There are two basic ways to increase revenue. Either one increases the number of payers (increasing the tax base), or one increases the average amount collected from each payer. Either of these levers can be activated in various ways. Increasing the number of payers requires moving people move from unemployment to employment. So increasing average tax revenues means either boosting the economy in order to increase average taxable income (and/or reducing exemptions and deductions), or increasing tax rates. Economically, the easiest of these options is the last one, mostly because the first depends on the health of the economy, something that itself is dependent on a large number of variables.
What Mr. Buffett hinted at in his Nov. 25 op-ed in The New York Times, “A Minimum Tax for the Wealthy,” and what is learned from the U.S. tax code, is that the number of taxpayers, especially among the wealthiest citizens, is unlikely to decrease even as tax rates increase. Therefore, in terms of public finance, increasing rates is the surest way to increase tax revenues, and to work toward closing the annual fiscal deficit. Targeting a tax increase on the wealthiest Americans gets us into questions of justice, fairness and the marginal utility of money (a $20 bill means a whole lot more to a single mother in Queens than it does to Manhattan-ite John Paulson). Fairness is a different topic from the pragmatic stance I am adopting in this essay, and certainly a more politically loaded one. But there is a good reason why some Republicans are joining their Democratic counterparts in supporting an increased tax rate for the wealthiest Americans: It is a direct path away from the so-called “fiscal cliff.”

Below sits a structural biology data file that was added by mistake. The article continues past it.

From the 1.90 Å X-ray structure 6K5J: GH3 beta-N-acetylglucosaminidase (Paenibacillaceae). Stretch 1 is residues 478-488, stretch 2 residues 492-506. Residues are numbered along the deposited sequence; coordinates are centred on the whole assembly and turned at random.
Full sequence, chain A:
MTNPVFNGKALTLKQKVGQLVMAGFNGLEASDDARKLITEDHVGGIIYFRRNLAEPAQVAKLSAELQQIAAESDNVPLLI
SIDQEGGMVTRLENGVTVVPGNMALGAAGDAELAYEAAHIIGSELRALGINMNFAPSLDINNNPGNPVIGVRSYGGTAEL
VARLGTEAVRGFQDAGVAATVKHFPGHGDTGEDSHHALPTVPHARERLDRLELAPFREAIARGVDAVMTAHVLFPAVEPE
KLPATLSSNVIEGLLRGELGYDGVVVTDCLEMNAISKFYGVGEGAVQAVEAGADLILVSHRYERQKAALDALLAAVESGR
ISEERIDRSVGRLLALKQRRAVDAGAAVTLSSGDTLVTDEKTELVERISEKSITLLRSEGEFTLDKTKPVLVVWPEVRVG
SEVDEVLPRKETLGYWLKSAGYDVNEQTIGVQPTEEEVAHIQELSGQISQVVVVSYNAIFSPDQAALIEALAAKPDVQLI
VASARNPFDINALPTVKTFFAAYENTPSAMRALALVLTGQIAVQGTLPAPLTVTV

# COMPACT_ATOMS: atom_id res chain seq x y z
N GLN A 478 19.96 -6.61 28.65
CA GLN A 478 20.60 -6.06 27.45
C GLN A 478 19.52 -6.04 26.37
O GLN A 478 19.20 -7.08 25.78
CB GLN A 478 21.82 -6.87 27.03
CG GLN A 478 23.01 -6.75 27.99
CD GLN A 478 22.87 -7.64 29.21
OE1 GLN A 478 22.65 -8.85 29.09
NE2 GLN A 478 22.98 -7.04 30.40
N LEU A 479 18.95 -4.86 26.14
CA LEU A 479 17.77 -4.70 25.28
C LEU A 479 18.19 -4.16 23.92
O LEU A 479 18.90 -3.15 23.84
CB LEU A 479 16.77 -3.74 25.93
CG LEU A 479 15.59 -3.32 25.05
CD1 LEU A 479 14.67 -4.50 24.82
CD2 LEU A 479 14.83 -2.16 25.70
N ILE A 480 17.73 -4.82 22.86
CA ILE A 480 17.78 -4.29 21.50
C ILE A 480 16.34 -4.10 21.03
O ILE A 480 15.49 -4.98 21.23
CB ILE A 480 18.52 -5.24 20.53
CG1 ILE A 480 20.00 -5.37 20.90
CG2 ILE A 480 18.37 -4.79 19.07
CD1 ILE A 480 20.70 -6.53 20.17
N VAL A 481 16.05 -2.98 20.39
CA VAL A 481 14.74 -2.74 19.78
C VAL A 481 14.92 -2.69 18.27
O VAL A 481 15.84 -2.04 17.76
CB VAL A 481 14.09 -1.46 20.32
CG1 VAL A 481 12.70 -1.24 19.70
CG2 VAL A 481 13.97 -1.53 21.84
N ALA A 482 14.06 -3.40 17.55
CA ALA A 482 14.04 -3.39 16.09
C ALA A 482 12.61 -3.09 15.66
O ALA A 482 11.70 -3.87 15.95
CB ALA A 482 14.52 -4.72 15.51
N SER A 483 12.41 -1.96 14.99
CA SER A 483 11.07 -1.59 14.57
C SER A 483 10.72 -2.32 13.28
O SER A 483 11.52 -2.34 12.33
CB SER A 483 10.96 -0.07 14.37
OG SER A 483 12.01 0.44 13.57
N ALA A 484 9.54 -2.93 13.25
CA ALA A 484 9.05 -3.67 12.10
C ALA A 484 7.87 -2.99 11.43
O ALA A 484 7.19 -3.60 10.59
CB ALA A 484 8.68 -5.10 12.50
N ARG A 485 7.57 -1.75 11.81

Grover Norquist has been the most prominent supporter of the Republicans’ strict “anti-tax” stance. Yet Mr. Norquist does not seem to understand finance, let alone public finance, very well. In a recent interview on NPR, Mr. Norquist was asked which of the following was most important: increasing taxes, reducing the national debt or lowering spending. He argued that reducing spending was the most important, since other two were equivalent. In his mind, funding $100 of spending by taxes or by increasing the debt is the same thing, so the focus should really be on the main variable, namely spending. Yet funding by debt is always more costly than funding by taxes. This is because the government has to pay interest on its debt, while collecting more taxes, as we have seen, does not cost more money than collecting less (I.R.S. employees are paid the same regardless of the amount of taxes collected). Sure, Dr. Arthur Laffer’s theory that as tax rates increase, people may work less hard, collect less money and thus pay less in taxes holds some credibility. But especially for the highest earners in our country, this does not seem to hold true in our economy. Billionaires still want to earn as much money as possible. They play a rich man’s version of monopoly: It’s not pure efficiency that counts; it’s showing how much one can make.